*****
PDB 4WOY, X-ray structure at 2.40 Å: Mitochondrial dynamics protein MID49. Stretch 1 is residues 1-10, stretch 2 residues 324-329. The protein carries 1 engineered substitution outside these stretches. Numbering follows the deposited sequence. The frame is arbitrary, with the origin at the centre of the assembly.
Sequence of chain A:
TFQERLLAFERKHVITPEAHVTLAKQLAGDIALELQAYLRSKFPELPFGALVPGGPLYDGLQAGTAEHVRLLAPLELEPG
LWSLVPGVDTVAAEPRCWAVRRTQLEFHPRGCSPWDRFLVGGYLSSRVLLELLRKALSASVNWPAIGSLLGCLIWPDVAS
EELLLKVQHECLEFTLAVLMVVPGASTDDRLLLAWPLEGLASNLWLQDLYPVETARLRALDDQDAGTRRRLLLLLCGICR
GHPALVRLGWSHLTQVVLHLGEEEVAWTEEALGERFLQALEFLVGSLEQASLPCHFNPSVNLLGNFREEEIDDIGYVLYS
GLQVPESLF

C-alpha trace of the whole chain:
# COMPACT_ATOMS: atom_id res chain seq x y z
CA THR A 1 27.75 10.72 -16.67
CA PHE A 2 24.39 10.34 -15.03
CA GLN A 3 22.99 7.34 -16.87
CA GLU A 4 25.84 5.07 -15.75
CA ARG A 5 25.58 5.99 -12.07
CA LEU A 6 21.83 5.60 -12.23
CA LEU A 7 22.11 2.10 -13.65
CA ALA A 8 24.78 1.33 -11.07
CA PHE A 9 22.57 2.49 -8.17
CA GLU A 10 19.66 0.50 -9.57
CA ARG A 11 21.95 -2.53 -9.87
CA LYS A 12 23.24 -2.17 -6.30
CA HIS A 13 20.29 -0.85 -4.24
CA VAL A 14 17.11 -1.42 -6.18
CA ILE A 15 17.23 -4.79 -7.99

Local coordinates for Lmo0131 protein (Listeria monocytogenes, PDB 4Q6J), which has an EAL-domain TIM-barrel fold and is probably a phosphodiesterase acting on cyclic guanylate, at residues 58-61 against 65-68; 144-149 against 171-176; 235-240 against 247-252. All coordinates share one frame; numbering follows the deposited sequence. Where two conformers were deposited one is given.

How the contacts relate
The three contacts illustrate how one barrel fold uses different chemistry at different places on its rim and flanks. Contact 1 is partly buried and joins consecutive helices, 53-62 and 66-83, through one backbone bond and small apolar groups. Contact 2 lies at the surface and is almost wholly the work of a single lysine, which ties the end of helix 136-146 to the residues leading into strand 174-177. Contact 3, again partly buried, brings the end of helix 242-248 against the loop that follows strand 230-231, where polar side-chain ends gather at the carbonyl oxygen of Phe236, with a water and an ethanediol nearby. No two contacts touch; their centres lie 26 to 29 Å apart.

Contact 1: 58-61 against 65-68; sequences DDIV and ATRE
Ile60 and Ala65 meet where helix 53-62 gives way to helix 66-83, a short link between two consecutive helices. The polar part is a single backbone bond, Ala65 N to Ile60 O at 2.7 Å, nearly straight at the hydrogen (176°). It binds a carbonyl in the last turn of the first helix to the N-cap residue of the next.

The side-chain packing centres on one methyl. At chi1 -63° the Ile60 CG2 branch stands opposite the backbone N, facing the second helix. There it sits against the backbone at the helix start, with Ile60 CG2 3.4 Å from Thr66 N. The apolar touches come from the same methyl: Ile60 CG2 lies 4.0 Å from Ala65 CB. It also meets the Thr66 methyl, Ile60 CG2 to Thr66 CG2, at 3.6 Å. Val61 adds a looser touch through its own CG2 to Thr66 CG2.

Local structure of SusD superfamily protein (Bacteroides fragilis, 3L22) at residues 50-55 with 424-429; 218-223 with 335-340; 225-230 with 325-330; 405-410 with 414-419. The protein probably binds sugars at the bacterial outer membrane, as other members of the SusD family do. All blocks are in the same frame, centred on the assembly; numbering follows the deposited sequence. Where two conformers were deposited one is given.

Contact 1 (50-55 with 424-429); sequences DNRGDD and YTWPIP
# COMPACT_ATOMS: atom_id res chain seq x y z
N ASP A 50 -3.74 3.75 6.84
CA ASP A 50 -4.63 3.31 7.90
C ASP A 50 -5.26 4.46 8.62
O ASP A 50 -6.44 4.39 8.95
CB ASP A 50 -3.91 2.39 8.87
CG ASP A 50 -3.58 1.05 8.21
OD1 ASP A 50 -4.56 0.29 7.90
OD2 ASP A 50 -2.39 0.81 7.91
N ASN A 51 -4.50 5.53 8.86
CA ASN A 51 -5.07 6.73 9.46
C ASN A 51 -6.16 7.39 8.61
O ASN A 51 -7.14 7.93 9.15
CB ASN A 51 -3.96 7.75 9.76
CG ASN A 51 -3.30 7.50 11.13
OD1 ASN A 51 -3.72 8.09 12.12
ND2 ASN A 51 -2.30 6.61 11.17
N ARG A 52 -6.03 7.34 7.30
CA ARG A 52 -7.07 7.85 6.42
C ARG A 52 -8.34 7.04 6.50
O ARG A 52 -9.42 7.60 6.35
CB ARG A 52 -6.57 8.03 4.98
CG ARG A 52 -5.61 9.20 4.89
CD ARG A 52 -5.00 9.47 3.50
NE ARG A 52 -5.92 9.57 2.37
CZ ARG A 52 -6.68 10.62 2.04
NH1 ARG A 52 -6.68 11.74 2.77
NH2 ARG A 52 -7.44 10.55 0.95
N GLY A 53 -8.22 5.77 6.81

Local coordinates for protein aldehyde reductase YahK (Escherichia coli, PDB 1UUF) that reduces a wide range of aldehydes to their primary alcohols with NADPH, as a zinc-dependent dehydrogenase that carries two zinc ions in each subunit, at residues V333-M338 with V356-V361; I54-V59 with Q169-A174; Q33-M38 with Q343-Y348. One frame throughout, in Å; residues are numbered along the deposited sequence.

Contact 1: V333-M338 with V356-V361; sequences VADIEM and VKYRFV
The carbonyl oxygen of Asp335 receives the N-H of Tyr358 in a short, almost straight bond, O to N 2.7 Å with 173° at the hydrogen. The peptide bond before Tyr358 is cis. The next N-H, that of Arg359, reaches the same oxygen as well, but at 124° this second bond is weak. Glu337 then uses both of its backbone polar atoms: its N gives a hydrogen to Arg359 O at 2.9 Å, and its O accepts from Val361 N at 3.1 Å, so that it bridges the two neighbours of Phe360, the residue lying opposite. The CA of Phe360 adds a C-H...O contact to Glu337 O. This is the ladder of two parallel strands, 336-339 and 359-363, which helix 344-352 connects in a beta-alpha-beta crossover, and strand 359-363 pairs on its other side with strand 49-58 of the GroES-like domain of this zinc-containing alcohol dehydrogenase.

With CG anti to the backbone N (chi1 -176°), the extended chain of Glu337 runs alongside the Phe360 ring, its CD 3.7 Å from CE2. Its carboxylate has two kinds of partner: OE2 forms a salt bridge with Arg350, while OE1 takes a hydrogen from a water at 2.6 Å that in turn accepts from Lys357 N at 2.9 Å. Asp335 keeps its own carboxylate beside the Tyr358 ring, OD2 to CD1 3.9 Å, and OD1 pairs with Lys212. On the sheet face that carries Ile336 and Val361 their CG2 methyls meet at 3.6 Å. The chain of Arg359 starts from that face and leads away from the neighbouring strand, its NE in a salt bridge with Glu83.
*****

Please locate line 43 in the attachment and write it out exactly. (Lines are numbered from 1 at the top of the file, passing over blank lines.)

CA ASN A 51 -5.07 6.73 9.46